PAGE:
The Final Ride (Review) You never know who you’re getting in the car with…



Firstly, I’d just like to say thanks to Reel Phobia Productions and Writer/Director, Mikey McMurran (Secret Santa) for sending me an online screener to his latest film, “The Final Ride”. The Final Ride is an anthology film that presents us with three different tales of dread that venture into horror, comedy, and thriller. The opening segment centers around young couple Monica and Peter (played by Annette Wozniak and Matthew Chisholm), who have just officially become first home buyers. Shortly after moving in, Peter discovers a set of videotapes that eventually become the catalyst in a paranormal haunting at the hands of a former 80’s fitness guru (Ry Barrett). In the second story, best friends Cody and Ray (played by Brent Baird and Geoff Almond) head out for a big night that results in one of them getting a back alley tattoo that just won’t stop spreading. The final tale serves as the wraparound and it picks up with lively uber driver Jean (the lovely Keegan Chambers), whose night takes a turn for the worse after her final passenger presents as a threat on her life. The film also stars Nicole Kawalez, Joseph Claude Dubois, and Steve Kasan.

The Final Ride begins with a handful of frames from the Uber wraparound before presenting us with a great ’90s inspired synth track from Andre Becker which plays over the opening credit sequence. DP, Michael Malko shows further improvement upon his previous work in McMurran’s 2015, holiday-themed slasher flick Secret Santa. The image is one of the sharpest I’ve seen in the world of micro-budget filmmaking and a majority of the framing is neat. Highlights include professionally shot car footage, as well as a superb wide shot of Monica and Peter at the dinner table. The audio track is clean and there’s some welcomed sound design in the form of accurate foley fx and synth spikes to help build the atmosphere. Most of the cast are friends of McMurran’s and even appeared in the aforementioned Secret Santa. I was surprised at the levels of improvement all around, with the end result being a much better-polished one. Wozniak takes the honors with her versatile approach applied to both comedy and drama. If I had a gripe, it’s that she somewhat broke character throughout the “feeding of the face” scene – clearly holding back the laughter.

The body horror story is about a tattoo that’s out of control and it certainly wins the points for originality. It was great to see a couple of familiar faces here, in particular, the always funny, Geoff Almond (who reminds me a lot of fellow Canadian, Jay Baruchel). Baird’s performance is quite strong and the makeup applied to him to depict the character’s ever-growing sickness is definitely worthy of a mention. Once again, it’s well shot and includes some clever rotation camera work around a group meeting in the latter stages. As for the final chapter, which follows our cute and bubbly protagonist Jean, the highlights include a fear-filled and natural piece of dramatic acting from Susana Borisic as the hapless victim of a killer on the loose (proof that one can stand out even in the smallest of roles), a fresh timelapse of uber footage, and a satisfying conclusion to the proceedings. The practical blood and gore fx are on the thin side but what we do get to see, looks rather impressive. There’s even some interesting visual fx work, namely in the first segment.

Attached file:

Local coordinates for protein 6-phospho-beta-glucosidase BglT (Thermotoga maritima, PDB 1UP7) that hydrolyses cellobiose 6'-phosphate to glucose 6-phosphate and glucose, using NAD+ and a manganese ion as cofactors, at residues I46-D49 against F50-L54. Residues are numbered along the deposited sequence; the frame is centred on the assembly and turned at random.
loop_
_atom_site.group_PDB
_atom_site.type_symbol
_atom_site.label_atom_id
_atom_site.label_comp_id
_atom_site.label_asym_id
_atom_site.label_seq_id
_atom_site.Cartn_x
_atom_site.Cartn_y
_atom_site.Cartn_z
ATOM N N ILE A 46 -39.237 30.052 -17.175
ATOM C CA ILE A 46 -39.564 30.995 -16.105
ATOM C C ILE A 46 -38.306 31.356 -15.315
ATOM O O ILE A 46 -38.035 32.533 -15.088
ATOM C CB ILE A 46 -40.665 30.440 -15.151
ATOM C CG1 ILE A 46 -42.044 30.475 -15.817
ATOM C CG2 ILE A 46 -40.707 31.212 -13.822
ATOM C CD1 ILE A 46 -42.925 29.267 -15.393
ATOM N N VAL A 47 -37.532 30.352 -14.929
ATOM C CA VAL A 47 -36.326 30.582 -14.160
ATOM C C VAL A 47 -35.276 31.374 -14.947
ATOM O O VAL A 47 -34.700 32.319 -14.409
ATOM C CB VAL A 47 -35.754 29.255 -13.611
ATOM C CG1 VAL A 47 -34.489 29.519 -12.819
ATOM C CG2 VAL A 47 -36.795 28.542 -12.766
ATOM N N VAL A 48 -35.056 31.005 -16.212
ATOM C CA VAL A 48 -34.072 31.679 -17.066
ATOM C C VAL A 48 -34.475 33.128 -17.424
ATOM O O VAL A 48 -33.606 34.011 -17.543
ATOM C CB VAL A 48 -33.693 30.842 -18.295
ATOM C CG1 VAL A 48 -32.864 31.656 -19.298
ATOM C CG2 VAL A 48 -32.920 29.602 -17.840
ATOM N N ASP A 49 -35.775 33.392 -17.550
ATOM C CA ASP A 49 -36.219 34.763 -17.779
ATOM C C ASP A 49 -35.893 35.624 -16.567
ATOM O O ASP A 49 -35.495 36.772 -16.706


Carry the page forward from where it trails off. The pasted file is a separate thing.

From the technical side of things, there were a few issues in The Final Ride (to be expected). I think some of the in-car lighting during the Uber story was a little bright, and in turn, appears somewhat artificial. I’d like to have seen Mikey get a little more pro-active with his reflective stuff, so as to better sell the action of a moving vehicle rather than the stationary one they obviously filmed it in. The same could be said of Jimmy’s workout tapes. They lack authenticity because they’re layered with cheap filters and imitation tape lines. McMurran would’ve been better shooting that portion of the film on an old camcorder instead. There’s some odd doorway framing in the first segment and some bad ADR or audio synching in scenes out on the street, proving problematic for Wozniak truly selling that part of her performance. I think the blood needed some more color and thickness to it as well, particularly in the final segment. Content-wise, there are a few things that don’t necessarily compute, such as a tonally odd sex scene between Annette and Peter, along with lapses in continuity involving a dead body and the realtor calling out to Annette in the house.

The Final Ride is a Canadian made, micro-budget anthology that serves as a great little slice of entertainment. Clocking in at a touch over 75 minutes, it’s never boring. The first two stories infuse unprecedented particulars and McMurran navigates some new terrain and generally balances the tone accordingly. Malko’s cinematography is progressive, the audio is crisp, and good sound design is taken full advantage of this time around. Each of the performances is consistent, the actors look to be having fun, and both the practical and visual fx are much better than you’d expect from a film with a $5,000 budget. There’s the odd shortcoming in technical execution, some lacking attention to detail, and a few hiccups in continuity, but overall this is impressive DIY filmmaking from Mikey and his cast. If you’re a fan of horror based anthology films, I can safely recommend this one. You can check out the official trailer below and do be sure to keep an eye out for this one, coming soon!

My rating for “The Final Ride” is 6.5/10